TNA & Sowetan report on nuances in HIV prevention
19 October 2012
Highlighting HIV prevention drives aimed at certain groups communicates how far South Africa has come in addressing the HIV epidemic but also indicates that HIV prevention is not one size fits all.
This week the Sowetan and The New Age (TNA) featured articles on how HIV prevention is being taken to the nation’s taxi drivers.
While South Africa has blanket policies and guidelines to address HIV among the general public, these articles show that addressing the epidemic as applies to specific groups is also crucial.
This is because different groups have different risk profiles when it comes to HIV.
Some groups may engage in behaviours or be affected by factors beyond their control that contribute to them having a very high risk of HIV.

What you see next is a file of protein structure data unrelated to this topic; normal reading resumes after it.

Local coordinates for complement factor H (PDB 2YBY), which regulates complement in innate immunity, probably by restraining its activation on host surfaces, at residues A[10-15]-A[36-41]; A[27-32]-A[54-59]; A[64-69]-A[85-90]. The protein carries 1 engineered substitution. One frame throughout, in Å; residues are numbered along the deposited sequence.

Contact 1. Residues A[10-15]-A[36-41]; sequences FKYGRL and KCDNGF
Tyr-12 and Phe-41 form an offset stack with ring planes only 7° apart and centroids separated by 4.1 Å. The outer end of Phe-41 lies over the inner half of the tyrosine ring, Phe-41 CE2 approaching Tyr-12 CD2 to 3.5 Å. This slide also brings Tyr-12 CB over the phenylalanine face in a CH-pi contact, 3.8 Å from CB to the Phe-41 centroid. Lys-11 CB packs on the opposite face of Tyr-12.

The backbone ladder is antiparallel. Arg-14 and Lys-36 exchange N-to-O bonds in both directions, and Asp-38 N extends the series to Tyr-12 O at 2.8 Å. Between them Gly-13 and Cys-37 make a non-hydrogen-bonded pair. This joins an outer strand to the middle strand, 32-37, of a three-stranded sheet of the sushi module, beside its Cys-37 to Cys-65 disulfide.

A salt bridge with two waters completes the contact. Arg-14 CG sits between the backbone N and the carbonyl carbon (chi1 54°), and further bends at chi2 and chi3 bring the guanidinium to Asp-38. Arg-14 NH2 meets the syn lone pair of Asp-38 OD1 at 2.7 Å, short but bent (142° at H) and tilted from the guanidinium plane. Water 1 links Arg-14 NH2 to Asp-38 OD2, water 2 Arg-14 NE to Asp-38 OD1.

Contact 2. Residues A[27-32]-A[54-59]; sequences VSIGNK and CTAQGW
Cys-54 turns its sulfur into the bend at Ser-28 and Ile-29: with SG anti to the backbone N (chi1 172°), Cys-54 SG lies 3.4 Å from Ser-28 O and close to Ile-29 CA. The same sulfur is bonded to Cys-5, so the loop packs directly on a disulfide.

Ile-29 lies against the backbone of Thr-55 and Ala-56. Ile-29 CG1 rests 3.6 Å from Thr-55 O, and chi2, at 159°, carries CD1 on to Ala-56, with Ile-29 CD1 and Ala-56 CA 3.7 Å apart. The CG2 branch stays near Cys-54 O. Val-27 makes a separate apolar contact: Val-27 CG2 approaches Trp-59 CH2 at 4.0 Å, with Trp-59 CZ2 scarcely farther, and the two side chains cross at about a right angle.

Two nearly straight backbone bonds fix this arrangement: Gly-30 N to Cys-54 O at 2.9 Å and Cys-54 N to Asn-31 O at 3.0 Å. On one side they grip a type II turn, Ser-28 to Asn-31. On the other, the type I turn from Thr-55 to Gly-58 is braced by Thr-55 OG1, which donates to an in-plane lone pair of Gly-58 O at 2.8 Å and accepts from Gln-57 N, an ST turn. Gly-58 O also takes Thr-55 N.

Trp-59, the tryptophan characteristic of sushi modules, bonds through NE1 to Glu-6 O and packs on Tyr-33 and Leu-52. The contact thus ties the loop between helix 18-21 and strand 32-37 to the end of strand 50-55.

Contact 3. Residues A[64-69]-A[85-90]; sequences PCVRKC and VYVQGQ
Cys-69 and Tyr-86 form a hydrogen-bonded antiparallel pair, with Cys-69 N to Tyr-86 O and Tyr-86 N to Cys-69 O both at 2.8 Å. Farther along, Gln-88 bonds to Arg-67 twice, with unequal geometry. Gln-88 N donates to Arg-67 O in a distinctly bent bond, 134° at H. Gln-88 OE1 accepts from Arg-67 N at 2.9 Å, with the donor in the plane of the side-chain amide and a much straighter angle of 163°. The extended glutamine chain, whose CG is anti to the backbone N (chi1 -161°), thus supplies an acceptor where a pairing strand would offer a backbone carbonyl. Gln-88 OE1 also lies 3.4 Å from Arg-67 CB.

For taxi drivers and truck drivers the nature of their work, which may involve staying away from home for extended periods, has been associated with multiple concurrent partnerships (MCP), one of the key drivers of SA’s HIV epidemic.
Men who have sex with men (MSM), whose HIV risk profile is influenced by both biological and social factors, are also a case in point.
Previously unrecognised by Government, the latest National Strategic Plan now makes provision for this group’s complex and unique case.
The fact that the papers chose to spotlight one of these specially tailored campaigns communicates a message to the public, which says that HIV prevention and treatment is becoming more advanced and more nuanced in response to a highly complex epidemic.
Having said that it also illustrates the need for interventions tailored to specific groups.
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